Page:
A selection of our current and past customers:
Elasticsearch is used for textual search (metadata and content descriptions) of then the ARD Television Archive (FESAD). All national broadcasters are connected to the system, which is developed by Hessischer Rundfunk (hr).
The newly endorsed EC directive (2009/31/EC) on geological storage of CO2, as well as recommendations from OSPAR and London Conventions, require that permission to store CO2 would be based upon a full characterisation of the storage domain, including the reservoir, the underburden and the natural environment over the geological storage formation. Fulfilment of Article 13 of the EC directive (monitoring) requires the establishment of a framework for future “detection of leakage” and “detection of significant adverse effects for the surrounding environment, human health, or users of the surrounding biosphere”. As part of any CO2 storage projects government and international regulations will therefore require risk and environmental status assessments in order to sustain future monitoring programs, as well as describe protocols for leakage detection and remediation efforts. In the case of sub-seabed storage in geological formations these assessments will have to include potential impact on the marine environment and the seafloor, and will have to outline a subsequent monitoring program.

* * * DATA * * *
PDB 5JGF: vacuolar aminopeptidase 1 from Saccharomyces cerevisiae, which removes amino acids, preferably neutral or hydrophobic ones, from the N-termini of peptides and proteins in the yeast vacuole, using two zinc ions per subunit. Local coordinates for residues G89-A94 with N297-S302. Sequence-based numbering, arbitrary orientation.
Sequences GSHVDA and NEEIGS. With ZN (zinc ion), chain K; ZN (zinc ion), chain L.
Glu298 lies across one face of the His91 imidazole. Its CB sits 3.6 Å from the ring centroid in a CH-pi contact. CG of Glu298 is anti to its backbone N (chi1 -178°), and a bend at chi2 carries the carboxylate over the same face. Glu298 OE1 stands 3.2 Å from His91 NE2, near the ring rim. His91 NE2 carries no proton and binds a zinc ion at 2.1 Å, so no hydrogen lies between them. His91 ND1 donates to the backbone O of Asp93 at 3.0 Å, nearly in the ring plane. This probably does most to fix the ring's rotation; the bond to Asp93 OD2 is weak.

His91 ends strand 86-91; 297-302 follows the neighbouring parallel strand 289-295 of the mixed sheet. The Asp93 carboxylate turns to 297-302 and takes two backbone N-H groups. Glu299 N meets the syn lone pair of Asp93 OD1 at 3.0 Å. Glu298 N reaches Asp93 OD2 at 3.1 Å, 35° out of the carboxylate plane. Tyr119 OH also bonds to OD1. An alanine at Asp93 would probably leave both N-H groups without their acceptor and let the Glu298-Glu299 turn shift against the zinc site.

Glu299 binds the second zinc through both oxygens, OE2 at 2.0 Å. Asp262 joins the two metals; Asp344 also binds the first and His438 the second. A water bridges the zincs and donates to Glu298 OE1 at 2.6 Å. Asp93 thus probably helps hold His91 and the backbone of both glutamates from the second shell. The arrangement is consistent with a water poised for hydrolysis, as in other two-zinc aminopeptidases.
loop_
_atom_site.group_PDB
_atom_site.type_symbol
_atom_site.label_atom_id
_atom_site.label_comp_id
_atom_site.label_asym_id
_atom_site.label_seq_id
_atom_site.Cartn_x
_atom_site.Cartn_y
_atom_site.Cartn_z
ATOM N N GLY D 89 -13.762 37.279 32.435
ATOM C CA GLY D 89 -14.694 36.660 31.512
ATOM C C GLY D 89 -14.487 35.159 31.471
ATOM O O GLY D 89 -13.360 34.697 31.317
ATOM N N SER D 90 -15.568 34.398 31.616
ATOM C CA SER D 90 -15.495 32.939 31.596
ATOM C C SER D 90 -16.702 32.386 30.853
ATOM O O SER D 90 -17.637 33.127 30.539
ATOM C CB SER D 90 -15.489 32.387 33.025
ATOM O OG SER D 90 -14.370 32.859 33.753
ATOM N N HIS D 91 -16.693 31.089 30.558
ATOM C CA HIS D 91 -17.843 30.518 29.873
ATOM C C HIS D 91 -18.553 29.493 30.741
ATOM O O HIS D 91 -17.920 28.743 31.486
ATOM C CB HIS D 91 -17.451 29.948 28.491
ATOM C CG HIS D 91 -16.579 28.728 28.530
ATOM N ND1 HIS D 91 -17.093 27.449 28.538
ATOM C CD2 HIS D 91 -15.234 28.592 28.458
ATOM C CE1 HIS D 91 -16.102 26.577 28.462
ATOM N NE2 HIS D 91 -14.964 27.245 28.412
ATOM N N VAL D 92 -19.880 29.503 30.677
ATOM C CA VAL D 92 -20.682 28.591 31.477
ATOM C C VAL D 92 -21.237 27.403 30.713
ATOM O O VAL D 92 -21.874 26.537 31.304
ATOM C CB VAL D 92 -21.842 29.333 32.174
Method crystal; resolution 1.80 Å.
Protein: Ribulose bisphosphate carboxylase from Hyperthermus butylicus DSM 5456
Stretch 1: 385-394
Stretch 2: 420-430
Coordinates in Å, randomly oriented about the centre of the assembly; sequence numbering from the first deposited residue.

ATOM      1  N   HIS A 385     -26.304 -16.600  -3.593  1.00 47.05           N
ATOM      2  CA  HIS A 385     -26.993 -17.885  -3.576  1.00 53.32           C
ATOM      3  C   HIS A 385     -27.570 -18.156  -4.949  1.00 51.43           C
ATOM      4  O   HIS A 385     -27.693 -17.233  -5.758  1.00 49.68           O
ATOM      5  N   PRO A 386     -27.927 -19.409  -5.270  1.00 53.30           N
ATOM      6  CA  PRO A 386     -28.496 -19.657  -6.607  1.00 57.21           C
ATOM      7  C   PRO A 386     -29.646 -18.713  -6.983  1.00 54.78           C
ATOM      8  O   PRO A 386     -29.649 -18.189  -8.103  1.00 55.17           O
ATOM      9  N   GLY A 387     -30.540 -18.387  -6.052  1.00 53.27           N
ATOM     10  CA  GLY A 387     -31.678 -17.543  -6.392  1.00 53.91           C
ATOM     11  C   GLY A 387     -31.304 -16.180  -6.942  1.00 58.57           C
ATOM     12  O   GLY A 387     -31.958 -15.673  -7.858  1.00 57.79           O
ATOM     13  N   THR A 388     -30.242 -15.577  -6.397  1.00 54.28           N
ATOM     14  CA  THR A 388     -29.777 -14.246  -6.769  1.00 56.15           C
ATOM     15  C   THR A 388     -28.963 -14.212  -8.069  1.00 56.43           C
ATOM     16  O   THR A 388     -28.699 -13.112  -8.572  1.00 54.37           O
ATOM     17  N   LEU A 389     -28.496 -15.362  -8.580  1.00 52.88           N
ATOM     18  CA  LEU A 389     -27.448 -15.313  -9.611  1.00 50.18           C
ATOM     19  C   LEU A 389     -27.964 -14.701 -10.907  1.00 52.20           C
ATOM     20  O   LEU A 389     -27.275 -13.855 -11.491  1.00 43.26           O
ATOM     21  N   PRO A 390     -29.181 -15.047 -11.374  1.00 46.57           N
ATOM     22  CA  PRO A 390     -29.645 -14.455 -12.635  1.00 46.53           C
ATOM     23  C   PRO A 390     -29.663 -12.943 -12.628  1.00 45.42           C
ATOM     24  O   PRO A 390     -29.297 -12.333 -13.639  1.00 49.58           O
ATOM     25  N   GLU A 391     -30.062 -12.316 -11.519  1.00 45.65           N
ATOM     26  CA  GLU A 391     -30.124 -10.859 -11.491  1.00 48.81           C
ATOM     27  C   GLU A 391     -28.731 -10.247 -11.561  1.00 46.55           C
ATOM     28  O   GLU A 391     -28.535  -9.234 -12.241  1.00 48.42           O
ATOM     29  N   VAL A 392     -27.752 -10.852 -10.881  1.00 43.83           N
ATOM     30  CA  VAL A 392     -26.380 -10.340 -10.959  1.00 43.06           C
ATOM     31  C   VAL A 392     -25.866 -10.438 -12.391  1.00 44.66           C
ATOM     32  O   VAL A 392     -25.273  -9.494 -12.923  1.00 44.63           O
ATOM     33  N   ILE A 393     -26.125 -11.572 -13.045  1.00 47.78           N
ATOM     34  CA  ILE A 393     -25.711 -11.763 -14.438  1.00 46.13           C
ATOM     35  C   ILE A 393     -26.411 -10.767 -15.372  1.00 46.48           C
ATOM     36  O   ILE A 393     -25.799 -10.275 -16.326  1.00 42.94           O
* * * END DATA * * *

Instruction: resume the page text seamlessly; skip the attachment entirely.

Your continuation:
Detection and environmental impact assessment of an unlikely future leakage event require a solid baseline to which one would be able to compare changes in the marine environment surrounding the storage site. Even if environmental baseline acquisition offshore related to, e.g.,. oil and gas exploitation, is a mature activity, baseline acquisition and environmental characterisation of potential offshore CO2 storage sites is a new task:
It is essential to understand the underlying natural environmental conditions at each specific storage site, based on key environmental parameters (chemical, physical and biological), their seasonal variations, and long-term trends due to other anthropogenic and natural factors (e.g. rising seawater temperature and marine acidification from increased atmospheric CO2 concentrations). In support of this it is necessary to collect a time series of key environmental parameters during the initial site characterisation (CO2-Base) and continue these observations throughout the initial monitoring period (CO2-Monitor). These data will be necessary to determine whether statistical significant anomalies in the monitoring data are due to CO2 leakage or are simply part of the natural or climate change induced variability inherent in marine ecosystems.